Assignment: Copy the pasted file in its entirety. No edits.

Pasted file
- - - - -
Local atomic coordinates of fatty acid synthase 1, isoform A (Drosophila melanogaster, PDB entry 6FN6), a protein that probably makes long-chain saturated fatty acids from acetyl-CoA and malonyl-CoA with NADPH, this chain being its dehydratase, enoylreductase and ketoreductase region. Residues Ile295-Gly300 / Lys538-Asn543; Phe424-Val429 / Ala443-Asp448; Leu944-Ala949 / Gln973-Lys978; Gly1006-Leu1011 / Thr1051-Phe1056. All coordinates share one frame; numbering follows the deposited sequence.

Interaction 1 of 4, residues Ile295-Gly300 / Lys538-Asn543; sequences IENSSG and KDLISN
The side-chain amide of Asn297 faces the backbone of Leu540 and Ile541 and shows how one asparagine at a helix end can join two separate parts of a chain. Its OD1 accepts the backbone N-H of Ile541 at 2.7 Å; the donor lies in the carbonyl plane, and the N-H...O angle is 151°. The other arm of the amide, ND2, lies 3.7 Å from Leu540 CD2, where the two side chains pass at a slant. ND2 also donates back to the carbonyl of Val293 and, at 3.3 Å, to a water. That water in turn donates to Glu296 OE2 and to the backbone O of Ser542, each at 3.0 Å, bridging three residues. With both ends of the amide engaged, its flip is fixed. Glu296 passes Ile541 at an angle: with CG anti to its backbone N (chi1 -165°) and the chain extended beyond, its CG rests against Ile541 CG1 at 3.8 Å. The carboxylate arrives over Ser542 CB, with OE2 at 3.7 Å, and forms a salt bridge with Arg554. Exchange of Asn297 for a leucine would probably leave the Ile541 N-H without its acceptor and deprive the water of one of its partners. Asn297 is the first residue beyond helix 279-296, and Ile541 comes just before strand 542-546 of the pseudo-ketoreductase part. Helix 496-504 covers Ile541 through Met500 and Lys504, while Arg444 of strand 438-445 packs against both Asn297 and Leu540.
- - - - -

Local atomic coordinates of fatty acid synthase 1, isoform A (Drosophila melanogaster, PDB entry 6FN6), a protein that probably makes long-chain saturated fatty acids from acetyl-CoA and malonyl-CoA with NADPH, this chain being its dehydratase, enoylreductase and ketoreductase region. Residues Ile295-Gly300 / Lys538-Asn543; Phe424-Val429 / Ala443-Asp448; Leu944-Ala949 / Gln973-Lys978; Gly1006-Leu1011 / Thr1051-Phe1056. All coordinates share one frame; numbering follows the deposited sequence.

Interaction 1 of 4, residues Ile295-Gly300 / Lys538-Asn543; sequences IENSSG and KDLISN
The side-chain amide of Asn297 faces the backbone of Leu540 and Ile541 and shows how one asparagine at a helix end can join two separate parts of a chain. Its OD1 accepts the backbone N-H of Ile541 at 2.7 Å; the donor lies in the carbonyl plane, and the N-H...O angle is 151°. The other arm of the amide, ND2, lies 3.7 Å from Leu540 CD2, where the two side chains pass at a slant. ND2 also donates back to the carbonyl of Val293 and, at 3.3 Å, to a water. That water in turn donates to Glu296 OE2 and to the backbone O of Ser542, each at 3.0 Å, bridging three residues. With both ends of the amide engaged, its flip is fixed. Glu296 passes Ile541 at an angle: with CG anti to its backbone N (chi1 -165°) and the chain extended beyond, its CG rests against Ile541 CG1 at 3.8 Å. The carboxylate arrives over Ser542 CB, with OE2 at 3.7 Å, and forms a salt bridge with Arg554. Exchange of Asn297 for a leucine would probably leave the Ile541 N-H without its acceptor and deprive the water of one of its partners. Asn297 is the first residue beyond helix 279-296, and Ile541 comes just before strand 542-546 of the pseudo-ketoreductase part. Helix 496-504 covers Ile541 through Met500 and Lys504, while Arg444 of strand 438-445 packs against both Asn297 and Leu540.